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News ::
Vietnam: New Assault on Rights in Central Highlands (english)
26 Mar 2003
Vietnam: New Assault on Rights in Central Highlands
Crackdown on Indigenous Montagnards Intensifies
(New York, January 21, 2003) The Vietnamese government has intensified its suppression of indigenous highlanders in the country's Central Highlands, targeting in particular evangelical Christians, Human Rights Watch said in a briefing paper released today.
More than 200 Montagnards have been detained over the last two years for participating in peaceful protests that took place in February 2001, with thirty people arrested during the last two months alone. At least seventy people are currently serving lengthy prison sentences for their involvement in the demonstrations or for attempting to seek asylum in Cambodia.
"It's been almost two years since the demonstrations happened, but the Vietnamese government's crackdown against the Montagnards is as harsh as ever," said Mike Jendrzejczyk, Washington director of the Asia Division of Human Rights Watch. "People are being interrogated, arrested, beaten and jailed -- simply because they are Christians or are suspected of supporting the popular movement for land rights and religious freedom."

An October 2002 internal directive from the Vietnamese Communist Party, obtained by Human Rights Watch, outlines the government's campaign to "eliminate" "Dega Protestantism," a type of evangelical Christianity followed by many Montagnards in the Central Highlands. Dega Protestantism is regarded with suspicion by the government as an organizing and rallying mechanism for an independent homeland for Montagnards.

Videotapes of state television broadcasts, obtained by Human Rights Watch, show public ceremonies in which highlanders are forced to line up before provincial officials to renounce Christianity and pledge not to gather in groups or participate in demonstrations.

Unprecedented letters of complaint about the repression of minority Christians in the highlands, submitted to the Vietnamese government by the officially recognized Evangelical Church of Vietnam South -- also obtained by Human Rights Watch -- appear to have had little effect.

Many people have been in prison for more than six months without trial. When trials do take place they are quick, one-day affairs, closed to the international press corps and the public. Defendants do not have access to independent legal counsel. Harsh prison sentences of as much as twelve years have been issued on charges of crimes against "national security" or "illegal migration" to Cambodia.

The latest round of arrests reached a peak in December 2002, as authorities detained dozens of highlanders and banned Christmas church services in order to prevent minority Christians from gathering together during the holiday season. Authorities arrested six people during the third week in December in Krong Ana district, Dak Lak during Christmas prayer services and another eight as they were attempting to cross the border to Cambodia.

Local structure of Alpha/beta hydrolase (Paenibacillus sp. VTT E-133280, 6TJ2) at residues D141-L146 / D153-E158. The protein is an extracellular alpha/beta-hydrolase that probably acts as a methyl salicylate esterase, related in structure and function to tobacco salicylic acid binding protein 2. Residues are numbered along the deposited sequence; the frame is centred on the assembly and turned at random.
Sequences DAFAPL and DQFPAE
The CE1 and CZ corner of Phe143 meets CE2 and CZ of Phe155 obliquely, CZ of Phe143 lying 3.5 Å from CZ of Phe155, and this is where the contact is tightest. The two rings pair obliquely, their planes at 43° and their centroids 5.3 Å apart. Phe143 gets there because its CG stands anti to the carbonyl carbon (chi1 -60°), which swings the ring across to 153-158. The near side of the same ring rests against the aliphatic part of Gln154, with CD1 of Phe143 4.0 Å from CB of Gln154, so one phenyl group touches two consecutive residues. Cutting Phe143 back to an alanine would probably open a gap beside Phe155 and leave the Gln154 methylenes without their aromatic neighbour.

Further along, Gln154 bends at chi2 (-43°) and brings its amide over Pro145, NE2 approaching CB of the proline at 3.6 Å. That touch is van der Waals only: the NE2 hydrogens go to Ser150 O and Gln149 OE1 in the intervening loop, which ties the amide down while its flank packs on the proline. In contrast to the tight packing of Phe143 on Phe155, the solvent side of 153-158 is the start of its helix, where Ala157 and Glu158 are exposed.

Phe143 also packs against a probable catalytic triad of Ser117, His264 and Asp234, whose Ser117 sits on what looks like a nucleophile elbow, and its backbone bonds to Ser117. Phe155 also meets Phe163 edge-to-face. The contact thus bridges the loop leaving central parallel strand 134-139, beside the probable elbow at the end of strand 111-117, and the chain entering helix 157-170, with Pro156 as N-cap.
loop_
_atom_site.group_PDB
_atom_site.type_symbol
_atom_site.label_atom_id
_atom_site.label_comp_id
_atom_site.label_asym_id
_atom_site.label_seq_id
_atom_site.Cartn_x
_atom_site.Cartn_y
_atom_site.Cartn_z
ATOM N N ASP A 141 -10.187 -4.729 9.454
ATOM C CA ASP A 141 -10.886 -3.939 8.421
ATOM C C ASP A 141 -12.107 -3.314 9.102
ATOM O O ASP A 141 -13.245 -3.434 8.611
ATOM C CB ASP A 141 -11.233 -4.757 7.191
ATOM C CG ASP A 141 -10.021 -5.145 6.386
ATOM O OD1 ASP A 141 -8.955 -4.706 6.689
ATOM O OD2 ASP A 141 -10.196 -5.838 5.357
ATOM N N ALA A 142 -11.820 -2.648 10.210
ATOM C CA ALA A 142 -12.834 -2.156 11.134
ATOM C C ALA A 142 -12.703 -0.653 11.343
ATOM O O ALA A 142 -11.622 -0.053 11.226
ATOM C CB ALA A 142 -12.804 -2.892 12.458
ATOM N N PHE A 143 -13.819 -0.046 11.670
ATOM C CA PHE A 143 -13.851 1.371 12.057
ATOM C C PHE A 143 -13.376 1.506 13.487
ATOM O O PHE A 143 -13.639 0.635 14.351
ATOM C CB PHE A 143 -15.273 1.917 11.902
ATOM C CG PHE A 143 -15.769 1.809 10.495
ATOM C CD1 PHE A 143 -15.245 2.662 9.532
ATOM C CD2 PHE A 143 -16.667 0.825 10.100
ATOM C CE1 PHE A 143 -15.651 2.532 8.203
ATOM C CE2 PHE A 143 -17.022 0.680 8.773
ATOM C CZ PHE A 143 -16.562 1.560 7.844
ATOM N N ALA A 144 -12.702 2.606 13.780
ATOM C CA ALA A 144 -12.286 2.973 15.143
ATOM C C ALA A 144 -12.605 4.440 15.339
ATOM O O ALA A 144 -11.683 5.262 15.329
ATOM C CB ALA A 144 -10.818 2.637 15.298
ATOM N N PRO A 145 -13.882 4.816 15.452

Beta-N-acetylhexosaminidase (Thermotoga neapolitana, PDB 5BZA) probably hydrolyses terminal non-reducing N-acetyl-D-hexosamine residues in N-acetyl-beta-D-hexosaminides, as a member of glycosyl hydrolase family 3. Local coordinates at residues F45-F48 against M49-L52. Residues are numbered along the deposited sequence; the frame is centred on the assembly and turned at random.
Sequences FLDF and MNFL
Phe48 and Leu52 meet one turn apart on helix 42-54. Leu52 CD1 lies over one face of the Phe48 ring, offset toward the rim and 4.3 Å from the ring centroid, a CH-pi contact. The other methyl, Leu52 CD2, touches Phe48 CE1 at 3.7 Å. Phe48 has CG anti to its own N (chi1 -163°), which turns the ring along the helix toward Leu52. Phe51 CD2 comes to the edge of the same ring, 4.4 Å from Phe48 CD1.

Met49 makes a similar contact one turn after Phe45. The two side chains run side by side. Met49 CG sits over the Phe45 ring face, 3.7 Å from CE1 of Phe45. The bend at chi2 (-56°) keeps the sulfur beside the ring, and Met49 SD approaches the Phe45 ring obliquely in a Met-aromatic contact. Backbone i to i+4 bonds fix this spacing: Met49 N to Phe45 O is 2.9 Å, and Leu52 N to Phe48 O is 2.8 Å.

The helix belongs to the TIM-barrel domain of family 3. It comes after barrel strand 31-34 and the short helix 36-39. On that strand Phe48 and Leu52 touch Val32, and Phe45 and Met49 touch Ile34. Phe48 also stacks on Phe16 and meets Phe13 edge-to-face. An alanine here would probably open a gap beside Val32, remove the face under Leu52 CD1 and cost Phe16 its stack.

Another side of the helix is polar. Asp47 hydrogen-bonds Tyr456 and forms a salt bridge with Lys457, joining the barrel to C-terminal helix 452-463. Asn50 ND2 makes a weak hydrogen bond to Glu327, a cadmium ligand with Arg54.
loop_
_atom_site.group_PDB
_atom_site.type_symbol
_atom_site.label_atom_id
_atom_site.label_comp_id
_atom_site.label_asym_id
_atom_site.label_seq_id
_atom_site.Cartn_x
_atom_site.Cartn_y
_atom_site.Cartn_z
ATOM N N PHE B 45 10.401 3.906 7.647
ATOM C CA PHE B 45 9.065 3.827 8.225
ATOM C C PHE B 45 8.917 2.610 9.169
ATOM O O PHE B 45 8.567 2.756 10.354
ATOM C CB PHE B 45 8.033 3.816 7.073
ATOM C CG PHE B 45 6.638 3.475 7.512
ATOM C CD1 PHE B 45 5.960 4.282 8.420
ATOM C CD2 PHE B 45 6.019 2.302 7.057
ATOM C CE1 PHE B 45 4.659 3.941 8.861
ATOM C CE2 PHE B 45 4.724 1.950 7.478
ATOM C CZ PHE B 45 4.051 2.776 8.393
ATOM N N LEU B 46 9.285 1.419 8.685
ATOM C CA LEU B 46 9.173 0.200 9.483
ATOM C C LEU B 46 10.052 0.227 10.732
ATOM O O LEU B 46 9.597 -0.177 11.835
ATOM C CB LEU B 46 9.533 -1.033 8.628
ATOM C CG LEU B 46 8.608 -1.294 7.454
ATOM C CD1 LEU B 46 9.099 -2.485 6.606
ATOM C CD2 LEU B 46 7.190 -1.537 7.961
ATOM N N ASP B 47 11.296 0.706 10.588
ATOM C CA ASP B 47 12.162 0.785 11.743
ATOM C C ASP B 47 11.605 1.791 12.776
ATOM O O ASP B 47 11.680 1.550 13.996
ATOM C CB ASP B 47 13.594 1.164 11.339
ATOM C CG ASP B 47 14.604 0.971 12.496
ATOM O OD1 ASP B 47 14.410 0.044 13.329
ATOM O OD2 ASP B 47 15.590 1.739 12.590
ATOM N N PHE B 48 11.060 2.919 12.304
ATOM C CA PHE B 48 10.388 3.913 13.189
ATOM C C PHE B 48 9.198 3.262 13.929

On December 25 the Dak Lak Provincial People's Court handed down lengthy prison sentences to eight highlanders who had been forcibly deported from Cambodia a year before after attempting to reach a refugee camp there.

The arrests have continued into January, with five highlanders reportedly detained in Chu Pah district of Gia Lai between January 11 and 16.

Human Rights Watch called on Vietnam to release all Montagnards who have been imprisoned for peaceful expression of their religious and political views, or for attempting to seek political asylum abroad.

Human Rights Watch also urged Cambodia's international donors, who will gather in Phnom Penh on January 28 at a meeting convened by the World Bank, to insist that Cambodia re-open provincial refugee camps for Vietnamese asylum seekers, which have been closed since March 2002, when Cambodia announced it would no longer accept asylum seekers from the Central Highlands of Vietnam.

"Hundreds of refugees have been turned back at Cambodia's borders in recent months," Jendrzejczyk said. "It is unconscionable for Cambodia to disregard its international obligations and refuse refugees at least temporary asylum. The international community should not sit idly by as Vietnam's repression in the Central Highlands, including the forced deportation of asylum seekers from Cambodia, continues to mount."

Human Rights Watch's findings are published in a sixteen-page briefing paper released today, "New Assault on Rights in Vietnam's Central Highlands: Persecution and Lengthy Jail Terms for Indigenous Montagnards." The briefing paper and a listing of Montagnards currently imprisoned for their religious or political beliefs is available online at http://www.hrw.org/backgrounder/asia/vietnam/vietrights.pdf
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